Probably, I should not blog about it but I can't help it. So here is the question of the day. What is the "rule of law"?
I am looking right now at the official answer to this question. The "rule of law" is the following:
- everyone must follow the law;
- leaders must obey the law;
- government must obey the law;
- no one is above the law.
I think that it's pretty good answer. When I asked the same question couple weeks ago in Ukraine, I received the following answer: "The rule of law is the respect for the law." I wondered what was the correct Ukrainian translation of the "rule of law". A very intellectual group of Lvivians told me that the rule of law was the respect for the law (ukr. povaga do zakony).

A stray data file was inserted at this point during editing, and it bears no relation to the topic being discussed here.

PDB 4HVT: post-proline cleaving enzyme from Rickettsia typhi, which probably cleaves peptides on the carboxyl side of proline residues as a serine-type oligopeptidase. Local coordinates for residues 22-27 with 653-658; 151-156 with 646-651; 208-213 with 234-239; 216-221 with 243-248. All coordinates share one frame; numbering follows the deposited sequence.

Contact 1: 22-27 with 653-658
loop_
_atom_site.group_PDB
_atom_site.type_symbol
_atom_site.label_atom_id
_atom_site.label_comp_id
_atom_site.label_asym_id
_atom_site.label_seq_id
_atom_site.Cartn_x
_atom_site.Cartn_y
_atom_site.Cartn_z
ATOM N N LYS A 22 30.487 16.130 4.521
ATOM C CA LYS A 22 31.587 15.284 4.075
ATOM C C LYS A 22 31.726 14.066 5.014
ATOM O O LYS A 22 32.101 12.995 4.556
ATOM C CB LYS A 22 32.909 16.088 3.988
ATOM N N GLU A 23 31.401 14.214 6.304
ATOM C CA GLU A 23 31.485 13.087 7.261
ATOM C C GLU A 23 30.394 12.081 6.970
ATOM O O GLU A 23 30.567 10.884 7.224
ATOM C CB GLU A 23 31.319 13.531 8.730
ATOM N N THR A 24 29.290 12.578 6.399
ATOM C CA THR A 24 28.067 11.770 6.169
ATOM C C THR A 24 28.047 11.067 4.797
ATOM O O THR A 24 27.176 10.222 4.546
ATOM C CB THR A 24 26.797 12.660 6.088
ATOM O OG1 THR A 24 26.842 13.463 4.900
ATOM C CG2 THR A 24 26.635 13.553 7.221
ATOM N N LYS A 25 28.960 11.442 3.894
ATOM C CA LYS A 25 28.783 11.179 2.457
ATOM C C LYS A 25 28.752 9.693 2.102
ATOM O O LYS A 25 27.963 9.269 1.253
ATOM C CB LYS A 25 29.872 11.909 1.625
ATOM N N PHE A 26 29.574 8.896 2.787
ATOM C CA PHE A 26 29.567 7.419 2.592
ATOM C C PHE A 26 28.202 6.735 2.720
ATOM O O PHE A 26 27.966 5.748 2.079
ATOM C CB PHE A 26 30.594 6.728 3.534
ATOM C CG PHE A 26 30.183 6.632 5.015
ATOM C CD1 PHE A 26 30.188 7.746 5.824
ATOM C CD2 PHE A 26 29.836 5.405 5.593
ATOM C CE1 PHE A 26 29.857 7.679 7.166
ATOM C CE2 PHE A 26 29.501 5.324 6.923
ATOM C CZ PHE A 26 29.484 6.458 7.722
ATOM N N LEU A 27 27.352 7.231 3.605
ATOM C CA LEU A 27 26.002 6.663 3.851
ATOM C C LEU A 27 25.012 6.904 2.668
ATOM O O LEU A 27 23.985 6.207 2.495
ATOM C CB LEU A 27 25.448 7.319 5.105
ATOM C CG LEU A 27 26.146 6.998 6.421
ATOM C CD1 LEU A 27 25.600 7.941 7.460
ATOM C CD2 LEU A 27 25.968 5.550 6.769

Well, it poses a certain ethical puzzle. In Ukraine people are proud of their respect for the elderly. If you see an old man on a subway or bus, you always give him your seat. It's definitely a sign of respect. Is it the "rule of the elderly"? Definitely, not. None obeys the elderly. Is it the same issue with the law in Ukraine? People respect it but none obeys it. If it's the case, the rule of law does not exist in Ukraine. But I've got a feeling that it's more structural problem than it seems. The current society is full of people who are more likely to respect the law rather than to obey the law. I doubt that it was always like that. I am not sure when the paradigm shift took place. The 1990s definitely aggravated the issue. Can the present society shift back towards the "rule of law"? Yes. The major change will require a social system that rewards people who follow and obey the law. The major change, however, faces the major problem. The system does not exist in Ukraine.